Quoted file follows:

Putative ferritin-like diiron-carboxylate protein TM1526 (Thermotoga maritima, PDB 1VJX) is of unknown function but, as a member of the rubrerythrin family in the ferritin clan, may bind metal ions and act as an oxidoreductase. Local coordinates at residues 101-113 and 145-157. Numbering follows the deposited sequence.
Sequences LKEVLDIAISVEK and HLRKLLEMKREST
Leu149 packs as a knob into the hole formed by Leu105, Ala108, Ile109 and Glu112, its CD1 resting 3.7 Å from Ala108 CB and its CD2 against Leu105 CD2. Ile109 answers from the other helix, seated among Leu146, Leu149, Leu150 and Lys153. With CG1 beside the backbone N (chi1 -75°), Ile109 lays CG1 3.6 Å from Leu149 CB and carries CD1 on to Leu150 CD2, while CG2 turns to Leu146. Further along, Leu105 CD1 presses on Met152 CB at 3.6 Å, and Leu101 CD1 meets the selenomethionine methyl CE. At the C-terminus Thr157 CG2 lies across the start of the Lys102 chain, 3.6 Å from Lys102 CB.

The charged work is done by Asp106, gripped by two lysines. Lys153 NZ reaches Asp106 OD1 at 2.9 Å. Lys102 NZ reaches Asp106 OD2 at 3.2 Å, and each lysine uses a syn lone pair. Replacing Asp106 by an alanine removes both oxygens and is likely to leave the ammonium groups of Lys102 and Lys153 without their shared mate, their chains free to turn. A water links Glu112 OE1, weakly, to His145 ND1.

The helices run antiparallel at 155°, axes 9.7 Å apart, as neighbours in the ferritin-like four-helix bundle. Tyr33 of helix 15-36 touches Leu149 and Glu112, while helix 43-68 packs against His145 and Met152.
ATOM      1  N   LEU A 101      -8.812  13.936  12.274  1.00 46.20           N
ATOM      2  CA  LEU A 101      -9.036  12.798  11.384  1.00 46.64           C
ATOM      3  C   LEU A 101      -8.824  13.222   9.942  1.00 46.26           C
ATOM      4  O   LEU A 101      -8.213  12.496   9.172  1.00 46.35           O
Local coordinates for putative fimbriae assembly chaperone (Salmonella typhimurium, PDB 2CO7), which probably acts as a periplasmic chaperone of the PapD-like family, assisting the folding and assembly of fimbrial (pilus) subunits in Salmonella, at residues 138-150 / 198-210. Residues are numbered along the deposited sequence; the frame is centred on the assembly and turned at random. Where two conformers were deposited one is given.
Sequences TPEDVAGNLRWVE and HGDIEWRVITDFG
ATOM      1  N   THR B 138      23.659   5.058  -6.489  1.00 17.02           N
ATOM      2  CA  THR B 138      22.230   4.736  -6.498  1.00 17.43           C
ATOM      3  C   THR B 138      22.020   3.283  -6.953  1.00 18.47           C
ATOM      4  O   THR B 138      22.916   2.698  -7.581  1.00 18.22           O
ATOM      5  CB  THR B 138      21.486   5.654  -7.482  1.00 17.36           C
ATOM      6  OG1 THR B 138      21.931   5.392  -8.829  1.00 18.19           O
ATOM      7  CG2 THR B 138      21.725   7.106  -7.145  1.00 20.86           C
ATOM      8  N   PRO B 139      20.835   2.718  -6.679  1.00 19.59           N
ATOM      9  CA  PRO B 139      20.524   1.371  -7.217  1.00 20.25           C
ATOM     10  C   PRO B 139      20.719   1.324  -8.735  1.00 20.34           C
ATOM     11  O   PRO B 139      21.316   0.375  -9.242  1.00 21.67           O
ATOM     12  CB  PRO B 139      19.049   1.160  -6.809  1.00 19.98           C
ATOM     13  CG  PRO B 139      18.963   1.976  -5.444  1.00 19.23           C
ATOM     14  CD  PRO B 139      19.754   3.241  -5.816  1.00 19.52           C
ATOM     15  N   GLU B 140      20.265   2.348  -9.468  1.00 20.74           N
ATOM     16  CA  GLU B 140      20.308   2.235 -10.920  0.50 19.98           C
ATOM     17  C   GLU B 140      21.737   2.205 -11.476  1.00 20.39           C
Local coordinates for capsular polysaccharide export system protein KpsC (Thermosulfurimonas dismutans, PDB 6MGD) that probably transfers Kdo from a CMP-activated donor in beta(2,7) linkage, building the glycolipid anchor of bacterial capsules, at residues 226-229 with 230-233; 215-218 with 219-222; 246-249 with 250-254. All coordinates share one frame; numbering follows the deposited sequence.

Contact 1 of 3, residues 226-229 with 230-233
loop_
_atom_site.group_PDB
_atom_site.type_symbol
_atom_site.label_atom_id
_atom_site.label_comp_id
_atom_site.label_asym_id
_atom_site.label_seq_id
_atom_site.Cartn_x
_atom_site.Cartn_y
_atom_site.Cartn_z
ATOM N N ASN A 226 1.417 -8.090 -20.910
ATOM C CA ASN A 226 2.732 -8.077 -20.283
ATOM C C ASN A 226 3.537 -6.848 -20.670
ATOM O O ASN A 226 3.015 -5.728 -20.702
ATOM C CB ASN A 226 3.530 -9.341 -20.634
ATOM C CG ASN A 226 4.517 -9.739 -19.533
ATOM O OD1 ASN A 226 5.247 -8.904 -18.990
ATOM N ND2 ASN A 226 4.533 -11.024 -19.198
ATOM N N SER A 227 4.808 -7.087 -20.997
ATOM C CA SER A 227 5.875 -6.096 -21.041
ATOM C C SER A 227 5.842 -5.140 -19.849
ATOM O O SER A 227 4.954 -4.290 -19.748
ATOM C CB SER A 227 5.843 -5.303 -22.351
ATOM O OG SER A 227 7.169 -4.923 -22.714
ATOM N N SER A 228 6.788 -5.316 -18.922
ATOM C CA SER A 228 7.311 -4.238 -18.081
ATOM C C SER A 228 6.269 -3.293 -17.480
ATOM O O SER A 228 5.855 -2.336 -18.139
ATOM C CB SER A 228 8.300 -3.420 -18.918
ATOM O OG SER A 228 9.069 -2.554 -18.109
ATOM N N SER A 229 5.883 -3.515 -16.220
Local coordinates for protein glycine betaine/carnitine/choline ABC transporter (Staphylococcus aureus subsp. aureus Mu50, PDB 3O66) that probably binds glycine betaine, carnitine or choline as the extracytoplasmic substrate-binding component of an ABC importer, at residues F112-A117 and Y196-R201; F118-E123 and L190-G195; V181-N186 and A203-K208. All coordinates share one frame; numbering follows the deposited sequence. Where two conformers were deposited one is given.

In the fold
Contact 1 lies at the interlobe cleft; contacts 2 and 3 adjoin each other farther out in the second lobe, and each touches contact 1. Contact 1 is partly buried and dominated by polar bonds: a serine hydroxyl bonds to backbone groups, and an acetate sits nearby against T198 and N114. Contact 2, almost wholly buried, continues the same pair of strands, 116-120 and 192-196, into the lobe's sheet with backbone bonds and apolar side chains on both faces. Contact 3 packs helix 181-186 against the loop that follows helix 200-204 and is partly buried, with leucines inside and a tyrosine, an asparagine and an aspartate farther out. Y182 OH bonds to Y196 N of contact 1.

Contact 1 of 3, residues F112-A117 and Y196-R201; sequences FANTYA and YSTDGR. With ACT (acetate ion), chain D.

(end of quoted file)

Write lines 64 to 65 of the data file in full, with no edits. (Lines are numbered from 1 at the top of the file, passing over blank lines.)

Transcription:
Contact 1 lies at the interlobe cleft; contacts 2 and 3 adjoin each other farther out in the second lobe, and each touches contact 1. Contact 1 is partly buried and dominated by polar bonds: a serine hydroxyl bonds to backbone groups, and an acetate sits nearby against T198 and N114. Contact 2, almost wholly buried, continues the same pair of strands, 116-120 and 192-196, into the lobe's sheet with backbone bonds and apolar side chains on both faces. Contact 3 packs helix 181-186 against the loop that follows helix 200-204 and is partly buried, with leucines inside and a tyrosine, an asparagine and an aspartate farther out. Y182 OH bonds to Y196 N of contact 1.

Contact 1 of 3, residues F112-A117 and Y196-R201; sequences FANTYA and YSTDGR. With ACT (acetate ion), chain D.